What are some key similarities and differences between "The Road Not Taken" (Robert Frost) and "Airport" (Pauline Kaldas)?

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shake99 | Teacher | (Level 3) Senior Educator

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At first reading it may not appear that there is much in common between Robert Frost’s poem “The Road Not Taken” and Pauline Kaldas’ short story “Airport.”

Frost’s poem is about one person, while Kaldas’ story is about two people, one in America and one in Egypt. In Frost's poem we are never told what important decision is under consideration, but in Kaldas' story we know exactly what decisions the characters are weighing. 

However, if we look at the internal conflicts involved in each story, we can find important similarities. Frost’s speaker is looking through the forest while standing at a fork in two roads which “diverged in a yellow wood.” The poem looks at the difficulty that the speaker encounters when trying to decide which road to go down. He struggles with indecision and the knowledge that the decision is so important that:

I shall be telling this with a sigh,

Somewhere ages and ages hence,

Two roads diverged in a yellow wood—and I,

I took the one less traveled by,

And that has made all the difference.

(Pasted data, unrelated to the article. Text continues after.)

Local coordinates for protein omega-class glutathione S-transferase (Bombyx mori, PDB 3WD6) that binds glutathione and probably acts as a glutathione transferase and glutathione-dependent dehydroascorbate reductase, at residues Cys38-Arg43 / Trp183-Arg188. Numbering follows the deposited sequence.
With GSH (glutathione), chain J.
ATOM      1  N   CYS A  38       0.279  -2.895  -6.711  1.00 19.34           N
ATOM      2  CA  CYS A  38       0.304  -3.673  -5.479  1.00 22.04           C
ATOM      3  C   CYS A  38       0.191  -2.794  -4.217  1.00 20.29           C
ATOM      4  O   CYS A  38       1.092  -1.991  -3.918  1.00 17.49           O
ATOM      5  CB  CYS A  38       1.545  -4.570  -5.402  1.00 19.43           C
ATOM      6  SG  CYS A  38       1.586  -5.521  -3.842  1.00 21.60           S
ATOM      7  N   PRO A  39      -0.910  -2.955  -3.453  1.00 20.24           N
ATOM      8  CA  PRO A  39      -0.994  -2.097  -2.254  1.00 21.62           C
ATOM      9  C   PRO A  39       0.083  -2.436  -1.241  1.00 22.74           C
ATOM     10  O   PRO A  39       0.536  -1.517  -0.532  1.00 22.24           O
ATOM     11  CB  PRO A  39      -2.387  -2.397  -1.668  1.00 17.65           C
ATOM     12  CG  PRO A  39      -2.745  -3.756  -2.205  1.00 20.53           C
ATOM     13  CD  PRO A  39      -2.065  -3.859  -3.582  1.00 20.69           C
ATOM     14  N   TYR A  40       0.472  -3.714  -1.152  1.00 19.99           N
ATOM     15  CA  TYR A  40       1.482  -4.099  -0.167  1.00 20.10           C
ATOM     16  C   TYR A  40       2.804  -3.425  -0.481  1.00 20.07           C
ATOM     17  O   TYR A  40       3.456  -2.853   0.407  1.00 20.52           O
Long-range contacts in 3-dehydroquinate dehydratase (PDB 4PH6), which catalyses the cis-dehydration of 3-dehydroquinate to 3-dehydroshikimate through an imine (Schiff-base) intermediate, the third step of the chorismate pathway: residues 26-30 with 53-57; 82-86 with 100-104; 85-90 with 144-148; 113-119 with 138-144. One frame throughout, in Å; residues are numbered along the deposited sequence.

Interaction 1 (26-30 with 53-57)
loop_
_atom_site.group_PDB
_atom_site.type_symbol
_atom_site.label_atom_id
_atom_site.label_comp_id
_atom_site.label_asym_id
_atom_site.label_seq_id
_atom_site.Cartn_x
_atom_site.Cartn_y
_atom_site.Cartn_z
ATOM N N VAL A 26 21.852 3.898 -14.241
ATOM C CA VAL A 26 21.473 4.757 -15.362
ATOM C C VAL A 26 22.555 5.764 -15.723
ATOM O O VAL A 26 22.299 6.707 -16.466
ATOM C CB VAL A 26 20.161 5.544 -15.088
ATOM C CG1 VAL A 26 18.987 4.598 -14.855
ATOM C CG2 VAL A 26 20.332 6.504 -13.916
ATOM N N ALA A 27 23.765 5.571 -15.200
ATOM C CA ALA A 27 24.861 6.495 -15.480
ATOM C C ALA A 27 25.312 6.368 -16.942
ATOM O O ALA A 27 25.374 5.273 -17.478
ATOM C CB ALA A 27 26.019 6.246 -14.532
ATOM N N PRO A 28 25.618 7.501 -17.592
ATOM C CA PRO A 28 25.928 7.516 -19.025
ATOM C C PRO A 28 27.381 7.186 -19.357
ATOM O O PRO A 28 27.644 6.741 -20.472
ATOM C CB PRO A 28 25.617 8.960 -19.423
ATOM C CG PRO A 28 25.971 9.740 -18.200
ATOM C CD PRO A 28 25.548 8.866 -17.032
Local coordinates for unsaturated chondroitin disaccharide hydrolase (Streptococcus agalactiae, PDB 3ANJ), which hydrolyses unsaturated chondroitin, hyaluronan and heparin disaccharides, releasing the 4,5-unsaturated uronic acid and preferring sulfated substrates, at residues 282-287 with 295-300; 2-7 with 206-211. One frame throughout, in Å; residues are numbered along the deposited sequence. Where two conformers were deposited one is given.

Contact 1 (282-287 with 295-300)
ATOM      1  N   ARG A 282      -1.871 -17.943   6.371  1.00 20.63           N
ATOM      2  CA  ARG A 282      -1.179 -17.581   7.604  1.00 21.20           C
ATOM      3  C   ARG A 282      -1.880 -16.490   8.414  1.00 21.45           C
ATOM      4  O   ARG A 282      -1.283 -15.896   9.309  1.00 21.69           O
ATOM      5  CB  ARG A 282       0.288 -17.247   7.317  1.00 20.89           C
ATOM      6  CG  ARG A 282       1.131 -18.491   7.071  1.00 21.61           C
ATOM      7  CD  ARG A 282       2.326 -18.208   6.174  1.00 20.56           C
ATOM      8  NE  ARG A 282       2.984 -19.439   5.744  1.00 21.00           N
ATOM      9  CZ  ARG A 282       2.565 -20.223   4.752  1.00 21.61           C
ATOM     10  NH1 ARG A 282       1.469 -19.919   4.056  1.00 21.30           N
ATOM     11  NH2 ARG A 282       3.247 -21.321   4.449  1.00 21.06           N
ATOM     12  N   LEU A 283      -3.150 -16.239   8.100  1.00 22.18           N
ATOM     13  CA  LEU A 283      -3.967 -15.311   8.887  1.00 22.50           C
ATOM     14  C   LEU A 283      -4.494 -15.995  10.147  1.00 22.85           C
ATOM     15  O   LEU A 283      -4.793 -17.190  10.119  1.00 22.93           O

In “Airport” the man (Samir) and the woman (Hoda) have struggled with the decision of whether or not to marry. They do not know each other, and they realize that their decision to marry is a gamble, but at this point in their lives they aren’t sure what else to do.

Samir thinks of it this way:

After two years in America and turning thirty, Samir knew he had to get married.

He isn’t getting married because he has fallen in love—he just believes that it is what must do at this time.

Hoda looks at her decision to leave Egypt and travel to America like this:

Perhaps that’s why she accepted the roll of dice that would lead her to America.

Hoda, too, is not marrying for love. She knows that she will not be happy in Egypt, so she takes the one possible out that she has—going to America to marry a man she has never met.

The lines from the poem

I took the one less traveled by,

And that has made all the difference

are particularly significant. Samir is marrying an educated, independent-minded woman, something he is warned not to do by his brother. Hoda has decided to pursue her education at the expense of an earlier marriage proposal. Neither of them are following the accepted social path. Like Frost’s speaker in the poem, they are making the best decision they can under the circumstances and hoping for the best.

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